The new global headquarters of Pace Gallery, designed by Bonetti/Kozerski Architecture in close collaboration with Pace President and CEO Marc Glimcher, recently opened at 540 West 25th Street in Chelsea. The exterior of the eight-story, 75,000-square-foot building features volcanic stone up to the sixth floor of its north façade, and aluminum foam on the other three sides. The construction of the building envelope used a custom “mega-panel” system, allowing for efficient installation. Both the volcanic stone façade panels and the aluminum side panels were pre-assembled, resulting in very high-quality control and performance for thermal, acoustical, and water barrier factors. The 3,600-square-foot gallery on the ground floor is the largest, boasting 18-foot-high ceilings, a polished-concrete floor, and an oversized glass pivot door that opens directly onto the street. On the second floor, a 2,500-square-foot gallery has 15-foot-high ceilings, solid white-oak flooring, and an all-glass south wall that leads directly onto a 1,500-square-foot outdoor terrace gallery. The building’s most intimate galleries occupy a combined 1,900 square feet on the third floor. With 13-foot-high ceilings, these galleries feature south-facing, floor-to-ceiling windows. Offering panoramic views of the skyline, the entire sixth floor is devoted to a 4,800-square-foot outdoor exhibition space that can accommodate sculptural installations. The 2,200-square-foot gallery on the seventh floor, which features a north-facing wall of 17-foot-high glass windows is dedicated to presenting interdisciplinary collaborations, new media works, and live performances. The building is targeting LEED Silver Certification.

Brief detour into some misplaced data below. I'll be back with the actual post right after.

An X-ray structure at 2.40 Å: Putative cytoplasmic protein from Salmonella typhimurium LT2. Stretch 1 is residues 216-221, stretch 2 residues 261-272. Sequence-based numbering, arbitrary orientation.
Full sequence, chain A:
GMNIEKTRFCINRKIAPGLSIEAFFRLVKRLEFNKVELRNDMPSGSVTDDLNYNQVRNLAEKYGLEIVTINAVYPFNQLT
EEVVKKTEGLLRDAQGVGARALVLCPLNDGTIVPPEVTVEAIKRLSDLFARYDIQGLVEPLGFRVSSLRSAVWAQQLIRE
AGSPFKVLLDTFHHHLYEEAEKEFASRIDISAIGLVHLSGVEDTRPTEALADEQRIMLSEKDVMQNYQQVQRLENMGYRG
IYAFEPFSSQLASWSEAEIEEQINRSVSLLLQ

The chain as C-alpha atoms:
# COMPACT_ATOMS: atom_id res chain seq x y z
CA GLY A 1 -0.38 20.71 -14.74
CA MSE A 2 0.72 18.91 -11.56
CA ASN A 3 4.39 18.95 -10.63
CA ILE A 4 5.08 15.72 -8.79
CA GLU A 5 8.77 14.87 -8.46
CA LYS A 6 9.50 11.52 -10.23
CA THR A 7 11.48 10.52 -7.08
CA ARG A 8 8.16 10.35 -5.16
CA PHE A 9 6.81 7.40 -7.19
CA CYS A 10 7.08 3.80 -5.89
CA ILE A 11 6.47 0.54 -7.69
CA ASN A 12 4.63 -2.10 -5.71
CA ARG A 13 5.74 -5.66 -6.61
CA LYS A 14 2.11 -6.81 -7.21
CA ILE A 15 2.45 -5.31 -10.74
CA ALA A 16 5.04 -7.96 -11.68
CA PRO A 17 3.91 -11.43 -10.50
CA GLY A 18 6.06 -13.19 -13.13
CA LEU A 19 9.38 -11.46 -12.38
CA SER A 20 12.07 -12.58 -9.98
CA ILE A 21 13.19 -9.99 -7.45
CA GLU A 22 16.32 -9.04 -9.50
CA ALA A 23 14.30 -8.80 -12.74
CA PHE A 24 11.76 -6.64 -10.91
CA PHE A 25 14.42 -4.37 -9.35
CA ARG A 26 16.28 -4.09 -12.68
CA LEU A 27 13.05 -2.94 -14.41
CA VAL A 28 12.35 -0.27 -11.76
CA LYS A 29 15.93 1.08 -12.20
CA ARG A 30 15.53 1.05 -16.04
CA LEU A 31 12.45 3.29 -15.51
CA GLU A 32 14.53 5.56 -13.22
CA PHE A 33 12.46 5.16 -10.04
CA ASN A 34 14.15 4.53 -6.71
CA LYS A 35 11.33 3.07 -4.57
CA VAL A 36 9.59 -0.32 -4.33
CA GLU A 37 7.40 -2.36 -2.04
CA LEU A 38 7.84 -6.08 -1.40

A Spoonful of Sugar
COOKFOX’s One South First opens on the Domino Sugar Factory site